I ran a candidate search until around 8pm and Alan made dinner which was pulled chicken burgers and I then had 2 ice lollies.  

We watched Taskmaster and tried to go to bed a bit earlier.

Sunday, 18 October 2020

Isolation Journal 131

I woke up later than I'd hoped today, messed around on my phone for too long, but did manage to read around 50 pages of Girl Woman Other and then got up and made some scrambled eggs on toast for a late breakfast.  

I had just enough time to go for a quick 30 minute run and noticed that my right knee is a bit sore, but at least my Garmin now has my training status now as "improving".  My friend Hannah rang me whilst I was out for a run, but I had to ring her back later!

I then very quickly showered and signed onto a crafternoon zoom call with my friends Alix, Sam and Hayley a few minutes past 1pm.  Jenny also joined us a bit later.  I started work on a babygrow for my friend who has had a baby called Willow and started to make a Willow embroidery on it.  We chatted away for hours and I suggested we could try and get a Goat to join us for our call, but unfortunately even though the booking went through for £5.99, they didn't spot our booking and the goat didn't make it.

I messaged Hannah after the crafting and had a catch up and then after that call I went to do some tidying of the kitchen and sorting out of my kombucha that has turned into vinegar, took out the recycling, got scared when a mouse Alan had put in the bin started rustling around (clearly not dead).  I made some carrot and coriander soup and also made as start on a Hello Fresh recipe for tea, but fast concluded that the pork that went off 2 days ago was definitely not edible and so I made orzo pasta instead and used up some onions, mossarella and courgettes.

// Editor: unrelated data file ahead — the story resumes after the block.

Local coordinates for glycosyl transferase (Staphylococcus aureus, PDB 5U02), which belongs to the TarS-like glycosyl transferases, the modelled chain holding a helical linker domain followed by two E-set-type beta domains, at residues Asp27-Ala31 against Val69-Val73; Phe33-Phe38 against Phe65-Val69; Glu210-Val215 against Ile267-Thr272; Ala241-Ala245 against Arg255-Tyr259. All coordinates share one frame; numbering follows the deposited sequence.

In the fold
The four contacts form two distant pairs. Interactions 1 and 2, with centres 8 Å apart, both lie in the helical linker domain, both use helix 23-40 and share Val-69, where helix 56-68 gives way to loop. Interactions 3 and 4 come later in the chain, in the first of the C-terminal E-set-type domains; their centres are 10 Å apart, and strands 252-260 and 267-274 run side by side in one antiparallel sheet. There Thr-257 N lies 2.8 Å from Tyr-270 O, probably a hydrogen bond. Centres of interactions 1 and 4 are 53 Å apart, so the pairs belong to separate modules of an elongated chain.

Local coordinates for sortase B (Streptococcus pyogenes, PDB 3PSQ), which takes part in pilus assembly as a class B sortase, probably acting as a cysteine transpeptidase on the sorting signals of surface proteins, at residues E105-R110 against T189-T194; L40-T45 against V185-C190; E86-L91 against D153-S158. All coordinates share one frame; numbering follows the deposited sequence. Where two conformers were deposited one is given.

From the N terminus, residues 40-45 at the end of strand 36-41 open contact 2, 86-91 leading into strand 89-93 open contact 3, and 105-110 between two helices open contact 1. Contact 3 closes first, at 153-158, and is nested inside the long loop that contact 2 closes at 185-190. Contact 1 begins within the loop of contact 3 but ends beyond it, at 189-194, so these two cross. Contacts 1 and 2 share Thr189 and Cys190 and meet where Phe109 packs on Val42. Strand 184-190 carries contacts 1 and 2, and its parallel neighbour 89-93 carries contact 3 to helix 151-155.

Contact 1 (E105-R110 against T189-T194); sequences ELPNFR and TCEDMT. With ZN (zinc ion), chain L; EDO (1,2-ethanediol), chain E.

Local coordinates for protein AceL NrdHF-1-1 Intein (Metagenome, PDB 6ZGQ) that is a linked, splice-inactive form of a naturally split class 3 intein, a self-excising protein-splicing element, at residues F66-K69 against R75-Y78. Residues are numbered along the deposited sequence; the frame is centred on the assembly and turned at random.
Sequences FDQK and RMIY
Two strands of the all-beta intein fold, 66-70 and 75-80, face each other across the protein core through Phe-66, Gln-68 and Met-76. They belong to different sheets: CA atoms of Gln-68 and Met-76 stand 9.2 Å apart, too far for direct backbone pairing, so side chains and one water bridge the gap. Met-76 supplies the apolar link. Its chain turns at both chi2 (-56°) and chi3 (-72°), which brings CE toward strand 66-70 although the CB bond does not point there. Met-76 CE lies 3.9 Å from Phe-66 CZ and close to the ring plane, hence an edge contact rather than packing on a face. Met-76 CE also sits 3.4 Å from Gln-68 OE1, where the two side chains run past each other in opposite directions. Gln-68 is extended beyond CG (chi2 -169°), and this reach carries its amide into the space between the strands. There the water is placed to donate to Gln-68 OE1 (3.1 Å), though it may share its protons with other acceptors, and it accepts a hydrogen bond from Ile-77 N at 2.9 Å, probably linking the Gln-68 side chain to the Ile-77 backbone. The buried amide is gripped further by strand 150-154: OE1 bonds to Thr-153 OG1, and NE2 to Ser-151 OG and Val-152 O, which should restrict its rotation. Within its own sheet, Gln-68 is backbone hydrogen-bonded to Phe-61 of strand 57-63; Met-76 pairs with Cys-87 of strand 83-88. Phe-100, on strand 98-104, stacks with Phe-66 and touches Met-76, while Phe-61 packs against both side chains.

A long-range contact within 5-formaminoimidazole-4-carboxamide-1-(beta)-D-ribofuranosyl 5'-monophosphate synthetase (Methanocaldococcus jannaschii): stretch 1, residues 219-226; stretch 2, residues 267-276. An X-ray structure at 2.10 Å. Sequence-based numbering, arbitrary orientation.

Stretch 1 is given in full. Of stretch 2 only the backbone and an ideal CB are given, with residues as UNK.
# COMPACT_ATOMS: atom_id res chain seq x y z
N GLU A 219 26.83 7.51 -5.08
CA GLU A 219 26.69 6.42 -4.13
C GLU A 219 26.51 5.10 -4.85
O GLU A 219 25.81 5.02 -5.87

We watched Taskmaster and then also ate lots of crumble.

Isolation Journal entry 130...but definitely missed at least 2 weeks!

Today I woke up really early as I needed to drop my car off to York Audi for a service at 8.15am so my alarm went off at 7.10am and I left about half an hour later having fed the cats, eaten a banana and drunk a coffee and made one to go.  I also cleared out my boot in the hope they might clean it (I later discovered they aren't valeting cars at the moment due to Covid)

I listened to "With me Now as I drove and I was about 3 or 4 minutes late, but the traffic wasn't too bad  at least and I'd taken "Girl Woman Other" to read as well as my phone to entertain me.  I dropped off the key and the chap was wearing a mask and sat behind a screen and pointed out a socially distanced area to myself to wait, but I suspect it wasn't all that well sanitised as there was spilt and dried up coffee all over the table.

I noticed after over an hour my car hadn't moved and the chap explained that it was because the workshop entrance was blocked, it did eventually go in about 10am and so I went for a walk around the Clifton Moor escape with an idea I might go to Costa for a coffee.  It was a 20 minute walk and I listened to an audible book that I'm using for research for my novel Don't you Know Who I Am? when I got closer I popped on my mask again and had a look and there was a queue out of the door for both Costa and Greggs and as York is Tier 2 alert level I decided not to risk it and walked back to the dealership, but dialled into the weekly parkrun "Virtual Opposite" call and caught up with people which was lovely.  I saw my car return and my battery was down to 10% so I left the call and after a few minutes I was able to get my car back.  I picked up some bad news that one of my close friend's husband has come down with Covid and is having to self isolate with the family, it's really not what they need after a stupidly challenging 18 months.  I hope they are doing ok.

The car passed it's first MOT with a small advisory on corrosion on brake discs which Alan had told me to expect as it's been sat on the driveway a lot and not moving.  I drove back and let Alan know I was on my way and called my Mum and Dad for a catch up.  I got back in time to eat a very odd lunch of an almond croissant, cinanmon swirl, left over kebab and curly fries from last night and also a rocket lolly - I definitely need to eat better food!